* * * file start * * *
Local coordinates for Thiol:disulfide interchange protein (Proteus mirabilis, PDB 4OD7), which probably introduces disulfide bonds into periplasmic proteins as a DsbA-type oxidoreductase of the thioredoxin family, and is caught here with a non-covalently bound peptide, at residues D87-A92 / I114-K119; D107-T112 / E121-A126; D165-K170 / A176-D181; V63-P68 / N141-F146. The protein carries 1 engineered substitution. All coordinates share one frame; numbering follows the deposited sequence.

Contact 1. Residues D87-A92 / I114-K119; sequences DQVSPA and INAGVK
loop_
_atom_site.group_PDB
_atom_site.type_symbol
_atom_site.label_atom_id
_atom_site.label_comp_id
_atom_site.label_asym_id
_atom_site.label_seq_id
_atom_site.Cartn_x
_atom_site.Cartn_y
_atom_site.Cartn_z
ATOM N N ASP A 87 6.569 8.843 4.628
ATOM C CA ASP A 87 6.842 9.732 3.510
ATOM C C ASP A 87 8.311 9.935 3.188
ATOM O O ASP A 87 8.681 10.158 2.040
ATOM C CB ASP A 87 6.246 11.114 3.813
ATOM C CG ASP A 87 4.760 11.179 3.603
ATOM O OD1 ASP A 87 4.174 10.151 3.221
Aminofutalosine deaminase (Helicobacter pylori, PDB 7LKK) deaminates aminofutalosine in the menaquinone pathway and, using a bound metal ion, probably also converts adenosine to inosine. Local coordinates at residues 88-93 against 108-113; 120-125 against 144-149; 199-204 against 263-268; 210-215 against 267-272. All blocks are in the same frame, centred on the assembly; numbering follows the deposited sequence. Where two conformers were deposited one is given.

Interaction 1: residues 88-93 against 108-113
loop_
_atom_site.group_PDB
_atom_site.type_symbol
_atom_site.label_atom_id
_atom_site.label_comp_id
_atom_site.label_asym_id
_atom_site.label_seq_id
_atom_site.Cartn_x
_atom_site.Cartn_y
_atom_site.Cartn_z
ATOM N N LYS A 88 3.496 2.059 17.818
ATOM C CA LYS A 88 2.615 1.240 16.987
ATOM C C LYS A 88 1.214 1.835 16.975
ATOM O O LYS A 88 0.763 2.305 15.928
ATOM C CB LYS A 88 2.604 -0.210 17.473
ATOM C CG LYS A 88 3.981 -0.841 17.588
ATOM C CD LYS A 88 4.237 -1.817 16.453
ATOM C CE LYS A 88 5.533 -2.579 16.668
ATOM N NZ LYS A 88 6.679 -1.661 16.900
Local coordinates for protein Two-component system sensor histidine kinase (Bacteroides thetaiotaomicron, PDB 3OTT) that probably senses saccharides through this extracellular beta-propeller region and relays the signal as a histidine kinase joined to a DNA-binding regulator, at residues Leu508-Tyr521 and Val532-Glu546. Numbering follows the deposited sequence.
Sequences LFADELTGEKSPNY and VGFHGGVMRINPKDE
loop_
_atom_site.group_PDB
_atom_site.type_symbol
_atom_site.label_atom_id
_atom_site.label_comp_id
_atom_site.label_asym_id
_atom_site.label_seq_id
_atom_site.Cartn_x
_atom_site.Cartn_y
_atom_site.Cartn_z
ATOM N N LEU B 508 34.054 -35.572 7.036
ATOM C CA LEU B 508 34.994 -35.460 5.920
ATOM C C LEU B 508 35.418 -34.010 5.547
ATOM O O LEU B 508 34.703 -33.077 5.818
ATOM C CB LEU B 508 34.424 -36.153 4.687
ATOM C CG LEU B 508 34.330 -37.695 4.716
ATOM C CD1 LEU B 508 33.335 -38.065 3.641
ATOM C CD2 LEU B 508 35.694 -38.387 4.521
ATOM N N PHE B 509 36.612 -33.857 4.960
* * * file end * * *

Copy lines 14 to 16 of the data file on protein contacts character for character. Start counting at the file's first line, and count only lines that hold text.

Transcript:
ATOM C CA ASP A 87 6.842 9.732 3.510
ATOM C C ASP A 87 8.311 9.935 3.188
ATOM O O ASP A 87 8.681 10.158 2.040